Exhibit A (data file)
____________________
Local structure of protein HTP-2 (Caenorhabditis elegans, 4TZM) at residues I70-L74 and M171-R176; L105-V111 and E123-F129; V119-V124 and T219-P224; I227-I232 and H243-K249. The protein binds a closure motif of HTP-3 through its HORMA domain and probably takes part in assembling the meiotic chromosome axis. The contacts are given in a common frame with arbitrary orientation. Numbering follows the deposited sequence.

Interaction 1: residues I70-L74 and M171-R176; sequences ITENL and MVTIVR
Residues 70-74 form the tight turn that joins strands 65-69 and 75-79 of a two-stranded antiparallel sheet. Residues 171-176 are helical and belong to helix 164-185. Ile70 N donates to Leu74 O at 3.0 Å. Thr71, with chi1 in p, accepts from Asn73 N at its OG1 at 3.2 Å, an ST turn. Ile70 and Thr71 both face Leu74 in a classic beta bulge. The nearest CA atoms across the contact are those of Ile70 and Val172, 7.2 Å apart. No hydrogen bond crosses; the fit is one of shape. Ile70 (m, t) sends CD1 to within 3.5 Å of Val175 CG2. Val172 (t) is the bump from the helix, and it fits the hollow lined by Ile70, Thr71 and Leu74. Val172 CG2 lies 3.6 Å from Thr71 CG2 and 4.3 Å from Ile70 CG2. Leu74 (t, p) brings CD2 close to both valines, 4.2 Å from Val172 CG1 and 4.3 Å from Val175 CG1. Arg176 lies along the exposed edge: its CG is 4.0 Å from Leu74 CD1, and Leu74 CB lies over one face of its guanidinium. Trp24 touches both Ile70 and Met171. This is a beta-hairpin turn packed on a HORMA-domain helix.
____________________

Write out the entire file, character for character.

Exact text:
Local structure of protein HTP-2 (Caenorhabditis elegans, 4TZM) at residues I70-L74 and M171-R176; L105-V111 and E123-F129; V119-V124 and T219-P224; I227-I232 and H243-K249. The protein binds a closure motif of HTP-3 through its HORMA domain and probably takes part in assembling the meiotic chromosome axis. The contacts are given in a common frame with arbitrary orientation. Numbering follows the deposited sequence.

Interaction 1: residues I70-L74 and M171-R176; sequences ITENL and MVTIVR
Residues 70-74 form the tight turn that joins strands 65-69 and 75-79 of a two-stranded antiparallel sheet. Residues 171-176 are helical and belong to helix 164-185. Ile70 N donates to Leu74 O at 3.0 Å. Thr71, with chi1 in p, accepts from Asn73 N at its OG1 at 3.2 Å, an ST turn. Ile70 and Thr71 both face Leu74 in a classic beta bulge. The nearest CA atoms across the contact are those of Ile70 and Val172, 7.2 Å apart. No hydrogen bond crosses; the fit is one of shape. Ile70 (m, t) sends CD1 to within 3.5 Å of Val175 CG2. Val172 (t) is the bump from the helix, and it fits the hollow lined by Ile70, Thr71 and Leu74. Val172 CG2 lies 3.6 Å from Thr71 CG2 and 4.3 Å from Ile70 CG2. Leu74 (t, p) brings CD2 close to both valines, 4.2 Å from Val172 CG1 and 4.3 Å from Val175 CG1. Arg176 lies along the exposed edge: its CG is 4.0 Å from Leu74 CD1, and Leu74 CB lies over one face of its guanidinium. Trp24 touches both Ile70 and Met171. This is a beta-hairpin turn packed on a HORMA-domain helix.